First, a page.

Employment

The increased adoption of means-tested benefits and tax credits in the UK and elsewhere has refocused employment policy on creating incentives for lower-skilled individuals to gain and retain employment. This has been the subject of increased attention in our research.

Ageing of the population has also focused attention on incentives for early retirement in the benefit and pension systems. Quantifying their impact is essential in designing effective policy and evaluating policy reform. IFS has carried out extensive modelling of labour supply decisions, and these models are being developed further to address important new tax, benefit and pension policy questions.

There are three main areas where further development is planned. First, labour supply decisions within the family. This area is particularly relevant given the growing importance of in-work benefits and childcare subsidies. Second, incentives in the tax and welfare system for employment retention and earnings enhancement once in the labour market. This is closely allied to the issue of wage progression and our research on human capital accumulation. Third, labour supply decisions for older workers and the complex interactions between early retirement incentives in pension systems, incapacity benefit rules and working opportunities for older people.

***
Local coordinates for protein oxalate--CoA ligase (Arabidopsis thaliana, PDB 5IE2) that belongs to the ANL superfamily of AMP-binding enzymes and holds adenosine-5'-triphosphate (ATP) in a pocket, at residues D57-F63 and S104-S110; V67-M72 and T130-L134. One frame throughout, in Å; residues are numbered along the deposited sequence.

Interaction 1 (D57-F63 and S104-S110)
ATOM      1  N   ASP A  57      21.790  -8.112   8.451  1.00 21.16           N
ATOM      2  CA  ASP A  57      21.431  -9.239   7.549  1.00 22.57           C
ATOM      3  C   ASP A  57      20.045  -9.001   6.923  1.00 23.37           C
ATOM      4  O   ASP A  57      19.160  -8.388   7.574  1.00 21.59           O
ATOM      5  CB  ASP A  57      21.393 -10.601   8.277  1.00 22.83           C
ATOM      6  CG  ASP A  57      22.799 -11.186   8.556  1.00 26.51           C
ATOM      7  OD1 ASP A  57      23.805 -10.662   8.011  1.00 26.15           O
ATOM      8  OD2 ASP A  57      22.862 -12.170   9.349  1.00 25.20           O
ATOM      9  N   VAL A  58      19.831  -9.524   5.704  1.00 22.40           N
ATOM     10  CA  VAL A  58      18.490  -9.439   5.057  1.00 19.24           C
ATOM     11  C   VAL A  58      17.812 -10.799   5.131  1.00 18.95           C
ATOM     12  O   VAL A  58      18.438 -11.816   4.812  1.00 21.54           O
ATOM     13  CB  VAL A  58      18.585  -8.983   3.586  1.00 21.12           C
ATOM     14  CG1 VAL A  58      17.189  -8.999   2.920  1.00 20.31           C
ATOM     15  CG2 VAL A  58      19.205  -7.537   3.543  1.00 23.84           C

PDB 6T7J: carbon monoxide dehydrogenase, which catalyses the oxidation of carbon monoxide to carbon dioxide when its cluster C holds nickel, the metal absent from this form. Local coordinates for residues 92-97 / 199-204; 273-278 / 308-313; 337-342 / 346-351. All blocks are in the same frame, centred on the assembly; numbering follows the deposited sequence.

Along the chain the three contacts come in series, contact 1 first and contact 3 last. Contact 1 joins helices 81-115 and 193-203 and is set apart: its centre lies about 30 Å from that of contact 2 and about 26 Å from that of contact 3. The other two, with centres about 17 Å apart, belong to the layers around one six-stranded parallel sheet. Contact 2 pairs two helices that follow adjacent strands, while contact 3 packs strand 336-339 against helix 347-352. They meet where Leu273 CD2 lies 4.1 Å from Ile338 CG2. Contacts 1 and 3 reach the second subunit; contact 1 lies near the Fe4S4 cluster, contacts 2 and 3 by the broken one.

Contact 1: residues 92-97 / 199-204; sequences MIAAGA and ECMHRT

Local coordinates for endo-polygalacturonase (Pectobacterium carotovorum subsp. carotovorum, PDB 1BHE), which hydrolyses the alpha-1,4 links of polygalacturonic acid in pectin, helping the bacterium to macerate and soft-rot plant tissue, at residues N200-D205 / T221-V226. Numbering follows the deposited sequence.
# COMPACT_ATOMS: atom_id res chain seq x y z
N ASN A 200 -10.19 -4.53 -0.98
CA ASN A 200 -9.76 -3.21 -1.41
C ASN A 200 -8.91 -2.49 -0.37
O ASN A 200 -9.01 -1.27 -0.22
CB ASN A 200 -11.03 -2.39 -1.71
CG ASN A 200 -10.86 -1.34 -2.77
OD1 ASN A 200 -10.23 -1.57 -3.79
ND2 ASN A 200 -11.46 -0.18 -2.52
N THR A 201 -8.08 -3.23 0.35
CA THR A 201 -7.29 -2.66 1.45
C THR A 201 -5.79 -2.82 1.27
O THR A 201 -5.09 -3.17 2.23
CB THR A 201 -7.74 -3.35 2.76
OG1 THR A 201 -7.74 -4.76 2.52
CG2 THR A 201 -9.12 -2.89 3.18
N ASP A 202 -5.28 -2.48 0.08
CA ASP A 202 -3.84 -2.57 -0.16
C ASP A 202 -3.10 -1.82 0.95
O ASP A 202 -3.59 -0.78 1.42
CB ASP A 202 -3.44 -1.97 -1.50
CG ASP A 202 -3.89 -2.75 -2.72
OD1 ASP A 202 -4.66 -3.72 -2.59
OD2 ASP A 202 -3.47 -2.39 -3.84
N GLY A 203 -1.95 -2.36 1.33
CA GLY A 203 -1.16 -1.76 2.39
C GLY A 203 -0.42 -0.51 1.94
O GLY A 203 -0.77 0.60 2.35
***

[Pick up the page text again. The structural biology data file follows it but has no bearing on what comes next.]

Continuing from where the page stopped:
Retirement incentives and labor supply

| Book Chapters

‘Retirement Incentives and Labor Supply’ in A. Woodland and J. Piggott (eds) Handbook of the Economics of Population Aging, Chapter 1, Vol 1B, Elsevier.

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The changing educational attainment of graduate recruits to major public sector occupations

| External publications

Public sector pay has been squeezed since public spending cuts began to take effect from 2011, and it looks set to be squeezed even further up to 2020. However, this comes on the back of an increase in public sector wages relative to those in the private sector during the Great Recession. There is currently significant policy interest in the extent to which continued stagnation in public sector wages will affect the ability of the public sector to recruit and retain high-quality workers, although to date little is known about the potential effects.

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The ageing population

| Video clip

Why is the UK experiencing an ageing population, and what does that mean for the public finances? Carl Emmerson, Deputy Director of the Institute for Fiscal Studies, explains.

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